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THURSDAY, MARCH 26, 1936
THE WAYNES VILLE MOUNTAINEER
THE WAYNESVILLE PRINTING CO.
Waynesville, N. C.
W, V. It UKS
W. ('. Ru.-w and M T. Bridges, Publishers
IMJHMSHKD KVKItV THURSDAY
SI BSCRH'TK )N RATIOS
1 Voir, In County $1.00
C Month,- In County
1 Vein. Outside of lhiywond County $1.50
Subscriptions payable in advance
Kntei ed at the post ollice at Waynesville, N. C,
as .Second Claw 'Mail .Matter, as provided under
the Act of Much 3, 1S7U, November 20, 19 14.
THURSDAY, MARCH 26, 19:56
THOUGHTS Hill NKIUOIS MOMKNTS
Tlitwo are 'hut two powers In tlm world, the sword
imd tlio mind. tlui lon run the nword Is ulwuys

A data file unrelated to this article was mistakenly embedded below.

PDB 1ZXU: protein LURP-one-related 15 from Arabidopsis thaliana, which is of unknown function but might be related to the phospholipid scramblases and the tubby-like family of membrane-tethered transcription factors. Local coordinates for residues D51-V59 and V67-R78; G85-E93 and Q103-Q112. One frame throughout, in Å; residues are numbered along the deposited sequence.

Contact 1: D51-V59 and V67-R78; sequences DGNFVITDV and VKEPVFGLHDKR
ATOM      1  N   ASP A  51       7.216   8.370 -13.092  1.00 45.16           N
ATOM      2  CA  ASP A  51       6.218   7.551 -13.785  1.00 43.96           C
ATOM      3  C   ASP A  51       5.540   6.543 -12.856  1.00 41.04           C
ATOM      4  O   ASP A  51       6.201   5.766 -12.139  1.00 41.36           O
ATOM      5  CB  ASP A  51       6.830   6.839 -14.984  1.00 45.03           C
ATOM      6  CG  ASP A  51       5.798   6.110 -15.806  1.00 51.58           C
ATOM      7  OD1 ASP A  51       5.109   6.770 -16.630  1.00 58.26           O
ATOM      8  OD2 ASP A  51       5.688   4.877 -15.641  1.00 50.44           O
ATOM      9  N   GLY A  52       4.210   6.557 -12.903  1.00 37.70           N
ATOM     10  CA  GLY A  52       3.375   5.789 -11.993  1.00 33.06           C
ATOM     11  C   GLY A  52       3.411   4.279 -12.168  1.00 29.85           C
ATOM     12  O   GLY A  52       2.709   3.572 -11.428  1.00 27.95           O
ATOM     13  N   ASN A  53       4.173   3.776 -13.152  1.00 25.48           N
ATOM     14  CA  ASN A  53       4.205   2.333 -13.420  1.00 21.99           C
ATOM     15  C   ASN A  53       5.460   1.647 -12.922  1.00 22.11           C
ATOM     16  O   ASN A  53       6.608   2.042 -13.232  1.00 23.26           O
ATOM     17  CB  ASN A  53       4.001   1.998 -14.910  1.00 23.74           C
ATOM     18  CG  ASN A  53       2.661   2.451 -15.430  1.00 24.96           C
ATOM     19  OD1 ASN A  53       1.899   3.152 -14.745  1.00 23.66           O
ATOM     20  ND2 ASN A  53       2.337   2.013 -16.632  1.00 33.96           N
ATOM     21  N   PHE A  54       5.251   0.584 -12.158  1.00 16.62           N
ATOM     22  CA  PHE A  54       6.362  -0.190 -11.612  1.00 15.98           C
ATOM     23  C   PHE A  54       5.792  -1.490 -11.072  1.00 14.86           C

beaten by Mk mind. Napoleon I.
Jlory is never whore virtue Is not. ' Franc.
I hold tlutt to ikknI nothing Is divine, and the less
a man ncods the. ueanr Uchw he upproueli divinity.
What's ill a nainei? That which we call a rose by
any other name would smell as sweet. Shakespeare.
A kmmI opiKwtuiilly is seldom iiresenUtl, and is
easily lois. Myrus.
I trust im rich man wlu is ollieiously kind to a
poor man. Plautu.s.
Ho that is proud of riches Is a fool. For If he
lie evallil atwivo his neighbors because be hath more
Kold, how iiukJi inferior is he U a K"M mine. Jeremy
$17,600 IN COM) CASH
The average person shudders to think
back to October, 1029, because tha't will always
mark the beginning of the depression. Yet
there are a numier of citizens in this com
munity today t'hat look back to that date and
smile a smile of independence, because between
them, they will receive $17,000 in cash next
To 'celebrate- the beginning of the depres
sion, so to speak, this group took out shares in